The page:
Intercultural dialogue

U of C Professor of Education Dr. Mathew Zachariah presented an educational, sometimes moving and humorous lecture on guidelines and challenges to intercultural dialogue at Memorial Park Library on Fri., Mar. 14 as part of the Living Research Series presented by the University of Calgary’s Cultural Diversity Institute.

Zachariah suggested our false perceptions about faraway places feed our stereotypes about immigrants in Canada and inhabitants of other parts of the world. He also cautioned against the temptation of fixing another culture’s problems using a narrow definition of “better.”

“We can say women in Iran are oppressed, that’s true,” he said. “There are also women in Canada who are oppressed, but not in the same way. The problems are different. Knowing there are problems in both societies should give us a particular empathy.”

Despite the current world focus on the Middle East, Zachariah directed attention to the larger picture. He explained that our distorted Western perceptions about the Southern Hemisphere has led us to see three-quarters of the world’s population as a “problem.”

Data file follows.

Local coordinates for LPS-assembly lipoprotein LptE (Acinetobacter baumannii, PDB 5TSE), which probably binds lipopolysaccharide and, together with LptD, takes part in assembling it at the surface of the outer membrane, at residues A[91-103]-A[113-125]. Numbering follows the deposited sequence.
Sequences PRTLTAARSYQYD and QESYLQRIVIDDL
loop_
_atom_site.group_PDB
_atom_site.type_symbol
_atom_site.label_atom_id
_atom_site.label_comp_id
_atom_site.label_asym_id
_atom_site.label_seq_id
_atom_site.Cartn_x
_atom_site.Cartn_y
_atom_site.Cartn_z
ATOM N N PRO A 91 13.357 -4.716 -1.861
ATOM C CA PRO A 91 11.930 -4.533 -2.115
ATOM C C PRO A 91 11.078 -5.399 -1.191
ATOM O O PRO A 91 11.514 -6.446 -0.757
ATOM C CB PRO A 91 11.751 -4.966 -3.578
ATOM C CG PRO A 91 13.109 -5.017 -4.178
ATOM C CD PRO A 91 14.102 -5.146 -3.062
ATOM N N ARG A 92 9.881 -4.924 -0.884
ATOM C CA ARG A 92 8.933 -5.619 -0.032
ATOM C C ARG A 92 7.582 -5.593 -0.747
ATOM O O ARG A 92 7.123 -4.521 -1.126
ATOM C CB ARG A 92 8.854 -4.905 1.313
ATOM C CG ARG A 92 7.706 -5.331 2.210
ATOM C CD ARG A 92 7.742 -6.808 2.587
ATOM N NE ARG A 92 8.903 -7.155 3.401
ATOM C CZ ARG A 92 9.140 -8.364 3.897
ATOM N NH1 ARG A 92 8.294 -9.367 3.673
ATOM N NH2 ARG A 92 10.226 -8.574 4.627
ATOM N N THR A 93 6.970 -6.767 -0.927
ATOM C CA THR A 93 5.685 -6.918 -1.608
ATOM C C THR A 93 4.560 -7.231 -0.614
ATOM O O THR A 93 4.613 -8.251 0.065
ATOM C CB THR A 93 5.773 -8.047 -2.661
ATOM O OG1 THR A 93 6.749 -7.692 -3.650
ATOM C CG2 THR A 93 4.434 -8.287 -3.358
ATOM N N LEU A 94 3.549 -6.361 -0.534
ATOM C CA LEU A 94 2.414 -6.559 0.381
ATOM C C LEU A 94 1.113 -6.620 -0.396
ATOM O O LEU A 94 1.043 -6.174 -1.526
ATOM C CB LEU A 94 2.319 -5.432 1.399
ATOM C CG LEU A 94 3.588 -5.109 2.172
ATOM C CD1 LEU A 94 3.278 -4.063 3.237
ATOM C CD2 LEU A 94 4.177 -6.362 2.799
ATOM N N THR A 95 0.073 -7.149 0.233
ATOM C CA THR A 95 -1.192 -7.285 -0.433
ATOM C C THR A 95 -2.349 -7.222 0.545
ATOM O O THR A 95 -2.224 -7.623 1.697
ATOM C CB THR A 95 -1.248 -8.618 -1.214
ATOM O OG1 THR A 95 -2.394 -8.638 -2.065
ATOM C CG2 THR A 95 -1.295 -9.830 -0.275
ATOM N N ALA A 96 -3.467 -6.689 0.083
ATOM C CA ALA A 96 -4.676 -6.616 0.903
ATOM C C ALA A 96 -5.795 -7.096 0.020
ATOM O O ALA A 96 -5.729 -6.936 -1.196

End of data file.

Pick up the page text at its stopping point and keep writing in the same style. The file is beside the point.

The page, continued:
Zachariah also doesn’t like using the term “Third World” because it is a pejorative that conjures up certain images.

“You can find these images in Canada,” he said, “You don’t need to go to Africa.”

He also pointed out that despite continued material gains in the West, many studies show no appreciable increase in happiness for Western Culture. On the other hand, if people in poorer societies have just a little bit more, they are happier.

According to Zachariah, being open-minded about the differences between cultures doesn’t necessarily mean remaining uncritical.

“We don’t need to be moral relativists,” said Zachariah. “Every culture has strengths and weaknesses. Explore both.” He said individuals critical of their cultures can affect change, citing the example of a doctor and his wife opposed to genital mutilation. They refuse to perform the operation and try to educate people about the negative aspects of this practice.

“What I have tried to do in my courses is use literature as a way of trying to create empathy in people,” he said.

Unlike statistics about death and starvation, literature personifies problems and makes us care about people on the other side of the world. Zachariah concluded the lecture by reading poetry written by poets of diverse backgrounds, visibly moving many of the audience members.

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